Ezra Klein, Mark Thoma, and Paul Krugman take issue with David Brooks for suggesting that the failure in recent years to keep budget deficits under control represents a moral issue. “Every generation has an incentive to spend on itself,” Brooks writes, “but none ran up huge deficits until the current one. Some sort of moral norms prevented them.”

Krugman and company are having none of it. In their view, busting deficits are just the natural result of a recession, not a matter of American virtue or character.

“Current deficits reflect the aftermath of a generational financial crisis,” writes Klein. “They show an economy saving itself, not a generation spending on itself.” Agreeing, Thoma adds: “Saying that recent changes in debt reflect a moral issue when it is being driven by the recession is very misleading.” And Krugman ridicules the “utterly bizarre claim that the large budget deficits we’re currently running are the result of a loss of self-control.”

Spending somewhat more on unemployment benefits in a recession is reasonable, even though extending benefits to 99 weeks was excessive, but could we not have exercised any self-control by cutting elsewhere to pay for them? Was spending $800 billion in “stimulus” and perpetually increasing annual federal budgets a matter of choice or inevitability?

To be sure, the recession and anemic recovery under President Obama’s policies increased current budget deficits substantially while shrinking tax revenues and somewhat elevating federal spending. No doubt Brooks would agree with that observation. But the recession doesn’t begin to explain away the current deficits. According to the Congressional Budget Office, the federal government ran a budget deficit of about a trillion dollars in both 2009 and 2010 after adjusting revenues and spending for the recession. No doubt the picture was just as grim in 2011 and will be again this year.

Worse—if anything could be worse—even after massive tax hikes and a passel of budget gimmicks, President Obama’s own budget shows a deficit that never dips below $610 billion in the next 10 years. No, the issue is not the recession. This issue is the choices we make and why.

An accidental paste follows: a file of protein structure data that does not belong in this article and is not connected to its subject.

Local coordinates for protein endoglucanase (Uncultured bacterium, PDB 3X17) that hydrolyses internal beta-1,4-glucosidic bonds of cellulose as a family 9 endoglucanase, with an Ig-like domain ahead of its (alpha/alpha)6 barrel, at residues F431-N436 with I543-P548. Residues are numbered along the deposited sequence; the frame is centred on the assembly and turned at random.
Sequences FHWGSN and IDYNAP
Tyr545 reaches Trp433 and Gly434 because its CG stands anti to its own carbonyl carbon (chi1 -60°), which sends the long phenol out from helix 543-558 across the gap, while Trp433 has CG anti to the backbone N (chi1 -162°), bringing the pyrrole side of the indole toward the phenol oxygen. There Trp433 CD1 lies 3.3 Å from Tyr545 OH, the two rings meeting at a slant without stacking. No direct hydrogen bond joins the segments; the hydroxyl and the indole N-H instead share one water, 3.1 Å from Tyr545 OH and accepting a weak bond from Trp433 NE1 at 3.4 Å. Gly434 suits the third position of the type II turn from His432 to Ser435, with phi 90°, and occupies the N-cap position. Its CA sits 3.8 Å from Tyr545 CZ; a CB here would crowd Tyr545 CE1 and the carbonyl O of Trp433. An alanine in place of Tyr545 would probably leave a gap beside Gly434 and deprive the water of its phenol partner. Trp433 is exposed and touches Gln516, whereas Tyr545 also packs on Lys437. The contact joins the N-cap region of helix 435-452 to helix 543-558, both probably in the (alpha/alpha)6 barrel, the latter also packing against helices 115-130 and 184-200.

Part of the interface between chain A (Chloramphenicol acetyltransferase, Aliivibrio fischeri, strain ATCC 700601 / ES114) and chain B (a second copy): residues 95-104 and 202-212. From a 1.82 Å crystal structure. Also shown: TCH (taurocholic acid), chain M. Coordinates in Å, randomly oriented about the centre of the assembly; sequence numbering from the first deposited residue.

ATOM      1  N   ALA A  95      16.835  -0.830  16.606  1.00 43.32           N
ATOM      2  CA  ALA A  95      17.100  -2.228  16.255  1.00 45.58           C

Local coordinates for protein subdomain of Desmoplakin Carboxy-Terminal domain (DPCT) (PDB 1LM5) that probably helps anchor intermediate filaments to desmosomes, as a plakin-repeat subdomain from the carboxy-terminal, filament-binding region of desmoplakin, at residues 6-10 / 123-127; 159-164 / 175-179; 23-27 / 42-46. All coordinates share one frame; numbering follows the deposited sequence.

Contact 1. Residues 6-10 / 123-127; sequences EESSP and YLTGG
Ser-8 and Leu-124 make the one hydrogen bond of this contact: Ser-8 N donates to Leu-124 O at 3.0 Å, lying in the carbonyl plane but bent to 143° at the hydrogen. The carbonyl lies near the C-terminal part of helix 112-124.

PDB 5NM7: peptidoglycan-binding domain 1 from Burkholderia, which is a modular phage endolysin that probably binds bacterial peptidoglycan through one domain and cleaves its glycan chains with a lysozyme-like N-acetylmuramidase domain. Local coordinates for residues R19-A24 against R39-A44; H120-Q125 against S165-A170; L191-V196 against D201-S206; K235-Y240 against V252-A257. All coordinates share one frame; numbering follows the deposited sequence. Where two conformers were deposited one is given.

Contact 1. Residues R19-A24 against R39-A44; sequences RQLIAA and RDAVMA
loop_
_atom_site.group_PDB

Former statesmen seemed to think we had a choice. Consider this message from President Grover Cleveland as he attempted to tighten the government’s belt by vetoing spending bills during a downturn in the 1890s: “Federal aid in such cases encourages the expectation of paternal care on the part of the government and weakens the sturdiness of our national character.”

Likewise, a few decades later, President Warren Harding struck tones of a virtuous government living within its means in his acceptance speech for the Republican nomination. He indicated that government needed to axe spending, even during a sharp recession (which it did under his leadership):

We will attempt intelligent and courageous deflation, and strike at government borrowing which enlarges the evil.… Needless spending and heedless extravagance have marked every decay in the history of nations.

Moral conventional wisdom has surely changed since the 1930s. James Wilson traces the genesis of the change back to economist John Keynes. “Keynes,” writes Wilson, “was a moral revolutionary.… He subjected to rational analysis the conventional restraints on deficit financing, not in order to show that debt was always good but to prove that it was not necessarily bad.”

Keynes’s message, Wilson continues, was that government deficit spending “should be judged by its practical effect and not by its moral quality.” By Keynes’s own standard then, the Obama stimulus has failed, because the economy did not respond and is only now picking up steam two years after the Obama stimulus began—despite, not because of, the stimulus and the rest of Obama’s policies.

Setting aside the moral dimensions is a widely accepted view today, especially among the left. However, setting aside moral considerations for the sake of convenience is a dangerous path. There’s no denying that in recent years, spending money we don’t have and deferring the repayment to the future has eclipsed the right of our children to be born free of these obligations. And as our children will remind us in the coming years, that is an issue that morality cannot escape.